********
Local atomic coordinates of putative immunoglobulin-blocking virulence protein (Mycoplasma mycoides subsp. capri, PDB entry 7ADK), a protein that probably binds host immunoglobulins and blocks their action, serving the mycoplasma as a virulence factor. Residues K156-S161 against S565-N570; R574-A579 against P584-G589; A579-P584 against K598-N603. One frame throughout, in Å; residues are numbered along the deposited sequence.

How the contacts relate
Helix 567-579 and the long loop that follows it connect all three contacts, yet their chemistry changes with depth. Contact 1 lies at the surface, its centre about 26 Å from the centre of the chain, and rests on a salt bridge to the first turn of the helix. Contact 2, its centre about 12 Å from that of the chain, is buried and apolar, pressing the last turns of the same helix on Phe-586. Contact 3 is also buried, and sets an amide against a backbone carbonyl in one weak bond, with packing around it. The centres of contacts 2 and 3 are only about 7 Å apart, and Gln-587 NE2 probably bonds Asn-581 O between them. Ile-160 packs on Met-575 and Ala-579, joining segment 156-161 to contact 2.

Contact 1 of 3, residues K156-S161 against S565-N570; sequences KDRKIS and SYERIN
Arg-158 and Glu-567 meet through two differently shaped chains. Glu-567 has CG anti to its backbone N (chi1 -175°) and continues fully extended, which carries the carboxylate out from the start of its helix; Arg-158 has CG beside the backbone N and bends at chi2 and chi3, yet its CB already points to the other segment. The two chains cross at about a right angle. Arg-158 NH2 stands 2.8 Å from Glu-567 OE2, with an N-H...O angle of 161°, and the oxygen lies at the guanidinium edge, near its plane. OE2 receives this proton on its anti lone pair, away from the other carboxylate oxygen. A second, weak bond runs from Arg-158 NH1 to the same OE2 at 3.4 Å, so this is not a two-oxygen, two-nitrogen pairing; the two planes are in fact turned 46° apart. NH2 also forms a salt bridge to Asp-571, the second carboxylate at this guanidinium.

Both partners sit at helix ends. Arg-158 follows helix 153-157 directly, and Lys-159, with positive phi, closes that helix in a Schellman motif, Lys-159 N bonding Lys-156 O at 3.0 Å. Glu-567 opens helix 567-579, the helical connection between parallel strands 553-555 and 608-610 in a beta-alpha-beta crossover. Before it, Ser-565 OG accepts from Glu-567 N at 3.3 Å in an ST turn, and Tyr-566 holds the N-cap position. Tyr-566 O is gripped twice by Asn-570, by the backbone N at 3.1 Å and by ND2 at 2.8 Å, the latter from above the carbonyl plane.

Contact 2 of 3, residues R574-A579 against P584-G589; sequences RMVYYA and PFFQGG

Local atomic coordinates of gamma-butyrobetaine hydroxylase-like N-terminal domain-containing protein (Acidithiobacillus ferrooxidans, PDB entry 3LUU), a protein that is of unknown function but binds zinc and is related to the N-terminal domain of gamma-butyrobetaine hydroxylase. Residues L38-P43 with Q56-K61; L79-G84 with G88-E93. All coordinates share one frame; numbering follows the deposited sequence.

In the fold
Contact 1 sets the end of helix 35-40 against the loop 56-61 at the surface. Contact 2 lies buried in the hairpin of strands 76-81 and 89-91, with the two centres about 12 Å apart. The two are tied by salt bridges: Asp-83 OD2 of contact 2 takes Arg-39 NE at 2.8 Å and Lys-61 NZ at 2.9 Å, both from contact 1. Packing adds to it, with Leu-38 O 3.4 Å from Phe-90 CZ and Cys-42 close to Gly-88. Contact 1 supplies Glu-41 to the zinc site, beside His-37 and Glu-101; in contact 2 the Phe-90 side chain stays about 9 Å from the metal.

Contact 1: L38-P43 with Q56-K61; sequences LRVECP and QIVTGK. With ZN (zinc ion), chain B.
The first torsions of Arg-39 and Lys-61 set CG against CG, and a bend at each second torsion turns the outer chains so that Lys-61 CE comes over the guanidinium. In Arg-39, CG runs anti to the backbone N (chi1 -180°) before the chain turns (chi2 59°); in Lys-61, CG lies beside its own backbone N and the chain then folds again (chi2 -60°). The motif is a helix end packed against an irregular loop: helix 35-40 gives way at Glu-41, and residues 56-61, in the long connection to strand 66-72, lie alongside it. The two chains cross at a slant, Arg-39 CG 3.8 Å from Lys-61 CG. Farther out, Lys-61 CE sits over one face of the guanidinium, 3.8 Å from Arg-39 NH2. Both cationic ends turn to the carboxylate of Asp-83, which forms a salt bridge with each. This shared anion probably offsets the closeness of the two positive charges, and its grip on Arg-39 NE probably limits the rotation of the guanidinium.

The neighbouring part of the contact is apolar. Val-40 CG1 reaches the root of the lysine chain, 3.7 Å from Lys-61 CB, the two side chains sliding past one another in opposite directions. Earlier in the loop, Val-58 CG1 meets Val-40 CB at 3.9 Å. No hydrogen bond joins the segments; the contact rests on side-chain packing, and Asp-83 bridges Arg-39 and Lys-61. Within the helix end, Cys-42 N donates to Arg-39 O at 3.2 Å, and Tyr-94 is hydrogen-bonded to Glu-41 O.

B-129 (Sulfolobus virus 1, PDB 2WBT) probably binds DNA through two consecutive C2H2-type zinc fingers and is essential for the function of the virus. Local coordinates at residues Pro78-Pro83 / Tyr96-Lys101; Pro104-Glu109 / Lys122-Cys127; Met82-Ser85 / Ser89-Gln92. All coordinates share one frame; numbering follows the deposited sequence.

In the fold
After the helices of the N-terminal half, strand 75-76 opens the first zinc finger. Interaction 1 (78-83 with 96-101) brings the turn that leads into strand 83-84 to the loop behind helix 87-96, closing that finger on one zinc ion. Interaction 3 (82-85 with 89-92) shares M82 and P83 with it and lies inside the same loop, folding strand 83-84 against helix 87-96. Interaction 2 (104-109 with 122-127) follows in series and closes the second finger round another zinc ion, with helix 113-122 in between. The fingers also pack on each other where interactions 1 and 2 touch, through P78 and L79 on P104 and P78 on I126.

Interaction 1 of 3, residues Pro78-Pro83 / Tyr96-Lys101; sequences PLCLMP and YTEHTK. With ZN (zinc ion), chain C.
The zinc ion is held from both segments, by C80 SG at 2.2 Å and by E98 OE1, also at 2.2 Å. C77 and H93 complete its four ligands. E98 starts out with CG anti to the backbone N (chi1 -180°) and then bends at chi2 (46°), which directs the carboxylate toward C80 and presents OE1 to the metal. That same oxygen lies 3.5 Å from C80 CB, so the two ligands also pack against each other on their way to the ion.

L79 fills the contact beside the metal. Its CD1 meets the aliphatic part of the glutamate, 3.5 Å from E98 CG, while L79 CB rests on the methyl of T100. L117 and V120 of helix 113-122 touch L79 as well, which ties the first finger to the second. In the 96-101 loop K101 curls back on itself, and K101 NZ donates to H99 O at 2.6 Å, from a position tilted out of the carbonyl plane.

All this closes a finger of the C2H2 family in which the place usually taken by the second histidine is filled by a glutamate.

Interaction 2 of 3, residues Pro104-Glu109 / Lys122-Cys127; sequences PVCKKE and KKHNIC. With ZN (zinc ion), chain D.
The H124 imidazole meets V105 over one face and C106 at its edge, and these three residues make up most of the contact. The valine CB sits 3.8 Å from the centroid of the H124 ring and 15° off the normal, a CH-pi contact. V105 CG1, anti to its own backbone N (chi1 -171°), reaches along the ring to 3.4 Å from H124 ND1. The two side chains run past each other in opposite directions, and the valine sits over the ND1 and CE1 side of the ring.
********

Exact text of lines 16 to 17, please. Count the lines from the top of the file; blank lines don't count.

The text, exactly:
After the helices of the N-terminal half, strand 75-76 opens the first zinc finger. Interaction 1 (78-83 with 96-101) brings the turn that leads into strand 83-84 to the loop behind helix 87-96, closing that finger on one zinc ion. Interaction 3 (82-85 with 89-92) shares M82 and P83 with it and lies inside the same loop, folding strand 83-84 against helix 87-96. Interaction 2 (104-109 with 122-127) follows in series and closes the second finger round another zinc ion, with helix 113-122 in between. The fingers also pack on each other where interactions 1 and 2 touch, through P78 and L79 on P104 and P78 on I126.

Interaction 1 of 3, residues Pro78-Pro83 / Tyr96-Lys101; sequences PLCLMP and YTEHTK. With ZN (zinc ion), chain C.